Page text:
The finer diameter braid has put the sport back into inshore fishing, especially when it comes to targeting the likes of snapper on lures.
What makes Ben different from the other anglers I spoke to is that he almost exclusively fishes on the west coast.
“When fishing deep water over the bar on the west coast (usually 40-80m),” he says, “I have quite a bit of gear loss due to inexperienced anglers and tangles with the sharks and kahawai that are plentiful.”
When fishing with braid, untangling these messes is an untenable proposition, but with mono, there’s always a chance of saving the spool – and if worse comes to worst, replacing a spool of mono is inexpensive.
Like John Eichelsheim, Ben believes mono improves the hook-up rate when using recurve hooks.
“I think that when fish are tentative, the mono stretch is more forgiving and helps by dulling what the fish can feel. If we can feel more, the fish can feel more sort of thing.” Another reason for Ben favouring mono is the frustration of losing good fish when braid becomes connected with another line under load. With mono, there is a higher chance of the fish being landed when lines become crossed, but with braid involved, one of the lines, in his experience, will most likely snap.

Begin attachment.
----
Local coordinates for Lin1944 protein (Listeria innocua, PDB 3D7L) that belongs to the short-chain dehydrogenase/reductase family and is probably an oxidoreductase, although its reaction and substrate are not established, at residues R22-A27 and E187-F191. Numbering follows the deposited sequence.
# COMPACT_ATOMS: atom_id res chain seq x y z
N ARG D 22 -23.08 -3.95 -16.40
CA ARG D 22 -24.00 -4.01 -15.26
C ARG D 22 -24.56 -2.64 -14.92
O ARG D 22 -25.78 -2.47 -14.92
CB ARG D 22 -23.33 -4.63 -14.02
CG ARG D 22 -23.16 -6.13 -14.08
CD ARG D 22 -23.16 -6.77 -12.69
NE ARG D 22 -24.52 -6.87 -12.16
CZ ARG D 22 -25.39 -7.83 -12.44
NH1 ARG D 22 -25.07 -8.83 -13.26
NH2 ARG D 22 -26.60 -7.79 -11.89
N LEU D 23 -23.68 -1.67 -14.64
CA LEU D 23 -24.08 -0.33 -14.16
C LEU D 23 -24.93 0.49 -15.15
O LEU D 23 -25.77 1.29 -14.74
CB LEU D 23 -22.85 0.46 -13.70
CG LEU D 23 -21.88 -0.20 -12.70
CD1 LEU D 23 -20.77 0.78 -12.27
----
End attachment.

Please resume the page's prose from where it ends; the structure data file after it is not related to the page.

While not ideal for lure fishing, it appears there remain quite a few advantages of mono when using bait. Considering how many recreational anglers exclusively target snapper, and often with bait, the fact my local store still sells 50% mono now makes far more sense.
So what’s next? With braid technology only becoming more refined – particularly when it comes to specialist uses such as increased casting distance – it seems braid is going to hold onto its place in the market, if not continue to grow in popularity. If you haven’t given braid a go yet, it might be time you tried spooling one of your reels with one of the many types of PE braid now available and experience its well-documented advantages for yourself. However, I’m not so convinced mono will completely disappear anytime soon. With the conversations I’ve had recently, it seems clear that certain qualities of mono will ensure it has a few important applications in the future of inshore recreational angling.